SDG 1 - No Poverty
Eradicating poverty is not a task of charity, it's an act of justice and the key to unlocking an enormous human potential. Still, nearly half of the world’s population lives in poverty, and lack of food and clean water is killing thousands every single day of the year. Together, we can feed the hungry, wipe out disease, and give everyone in the world a chance to prosper and live a productive and rich life.
It's the 21st century and yet we come across persons who still suffer from poverty which leads which causes not only personal growth but as well as the entire economy. It's time for all of us to join hands and raise the individuals suffering from poverty by giving them the opportunity to growRead More
SDG 02 - Zero Hunger
Hunger is the leading cause of death in the world. Our planet has provided us with tremendous resources, but unequal access and inefficient handling leave millions of people malnourished. If we promote sustainable agriculture with modern technologies and fair distribution systems, we can sustain the whole world’s population and make sure that nobody will ever suffer from hunger again.
In recent decades, people have dramatically changed their diets and eating patterns as a result of globalization, urbanization, and income growth. They have moved from seasonal, mainly plant-based and fiber-rich dishes to high-calorie diets, which are high in refined starches, sugar, fats, salt, processed foods, meat and other animal-source products. A combination of unhealthy diets and sedentary lifestyles have sent overweight and obesity rates soaring in Sri Lanka and around the world.Read More
SDG 03 - Good Health and Well Being
Over the last 15 years, the number of childhood deaths has been cut in half. This proves that it is possible to win the fight against almost every disease. Still, we are spending an astonishing amount of money and resources on treating illnesses that are surprisingly easy to prevent. The new goal for worldwide Good Health promotes healthy lifestyles, preventive measures, and modern, efficient healthcare for everyone.
Sri Lanka is recognized globally for its health achievements and is one of the top performers in SDG 3. The country can further sustain and accelerate its progress through the development of a National Action Plan on Health and Well-Being with aligned and harmonized support of multilateral agencies. The commitment by the Government of Sri Lanka has c]been doing this process in a participatory, innovative and accountable manner.Read More
SDG 04 - Quality Education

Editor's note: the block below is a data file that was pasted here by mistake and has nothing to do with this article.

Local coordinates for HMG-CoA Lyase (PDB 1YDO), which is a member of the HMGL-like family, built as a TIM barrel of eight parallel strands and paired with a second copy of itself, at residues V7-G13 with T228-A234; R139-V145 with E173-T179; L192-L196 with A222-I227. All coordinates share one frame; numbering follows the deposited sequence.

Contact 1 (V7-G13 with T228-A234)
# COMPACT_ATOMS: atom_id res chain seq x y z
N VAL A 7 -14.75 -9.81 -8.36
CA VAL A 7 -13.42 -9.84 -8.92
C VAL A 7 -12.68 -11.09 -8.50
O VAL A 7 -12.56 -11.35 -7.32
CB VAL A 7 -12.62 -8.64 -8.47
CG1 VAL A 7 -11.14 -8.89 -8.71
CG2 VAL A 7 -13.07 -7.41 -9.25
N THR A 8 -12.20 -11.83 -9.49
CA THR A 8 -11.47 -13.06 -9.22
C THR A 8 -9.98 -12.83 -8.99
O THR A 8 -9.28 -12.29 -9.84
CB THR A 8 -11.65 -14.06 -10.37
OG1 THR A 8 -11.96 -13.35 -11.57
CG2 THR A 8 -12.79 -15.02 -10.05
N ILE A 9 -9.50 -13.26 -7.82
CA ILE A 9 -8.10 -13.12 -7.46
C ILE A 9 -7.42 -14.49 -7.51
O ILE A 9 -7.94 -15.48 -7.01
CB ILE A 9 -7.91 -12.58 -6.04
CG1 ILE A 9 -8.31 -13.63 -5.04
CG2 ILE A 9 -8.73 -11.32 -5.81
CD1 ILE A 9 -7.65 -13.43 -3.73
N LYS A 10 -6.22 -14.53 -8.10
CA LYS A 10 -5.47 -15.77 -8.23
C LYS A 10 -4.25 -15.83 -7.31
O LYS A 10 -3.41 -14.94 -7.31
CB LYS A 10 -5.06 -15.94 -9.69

Education enables upward socioeconomic mobility and is a key to escaping poverty. The impact of the COVID-19 pandemic on quality education in a country is increasing day by day because schools are closed. Worldwide students are still affected by closed institutions, moreover, most vulnerable children and those unable to access online learning are at an increased risk of never returning to school. Sustainable development forces education as a human right but even being forced into child marriage or child labor. Today, more than 262 million children and youth are out of school. Six out of ten are not acquiring basic literacy and numeracy after several years in school.
Sri Lanka has accomplished close to all-inclusiveness in youth proficiency rate, school enlistment, and essential training culmination. Working on the quality and significance of instruction, expanding admittance to higher and professional schooling, normalizing non-state training, and fortifying the linkage among general and professional schooling remain difficulties. The country can further sustain and accelerate its progress through the development of a National Action Plan on Quality Education with aligned and harmonized support of multilateral agencies.Read More
SDG 05 - Gender Equality
As of late, COVID-19 has unfavorably influenced sexual orientation fairness as financial effects because of the increment of youngster marriage, brutality against ladies and young ladies has increased. The emergency presents the chance to re-shape and revamp frameworks, laws, approaches, and establishments to propel sex correspondence. The pandemic has featured work at home is influencing ladies excessively. Ladies have assumed a basic part in the reaction to COVID-19, as bleeding-edge wellbeing suppliers, care suppliers, and supervisors, and heads of the reaction and recuperation endeavors. New gauges dependent on overviews from 2000 to 2018 affirm that almost 1 out of 3 ladies, that is 736 million ladies, have been exposed to physical and additionally sexual brutality by a spouse or cozy accomplice or sexual viciousness by a non-accomplice essentially once in the course of their life since the age of 15 – a number that has remained to a great extent unaltered over the previous decade.Read More
SDG 06 - Clean Water and Sanitisation
One in three people lives without sanitation. This is causing unnecessary disease and death. Although huge strides have been made with access to clean drinking water, lack of sanitation is undermining these advances. If we provide affordable equipment and education in hygiene practices, we can stop this senseless suffering and loss of life.
Sustainable Development Goal 6 aims to ensure that people across the world have access to unpolluted water and sanitation by the year 2030. Access to clean water and sanitation is a basic human right determined by the UN. With the spread of coronavirus pandemic it is estimated that globally, three million people lack handwashing facilities at home.Read More
SDG 07 - Affordable and Clean Energy
Renewable energy solutions are becoming cheaper, more reliable and more efficient every day.Our current reliance on fossil fuels is unsustainable and harmful to the planet, which is why we have to change the way we produce and consume energy. Implementing these new energy solutions as fast as possible is essential to counter climate change, one of the biggest threats to our own survival.
The energy sector plays an important role in sustainable development in Sri Lanka. The performance of the sector is implicated with a mix of achievements and challenges. A major achievement in the energy sector is the near universal coverage of domestic supply of electricity, reaching nearly 100% households in the country (Target 7.1). This has been achieved by persistent efforts of the Government through the rural electrification programmes of the Ceylon Electricity Board (CEB), the state-owned enterprise entrusted with the responsibilities over power generation and distribution.Read More
SDG 08 - Decent Work and Economic Growth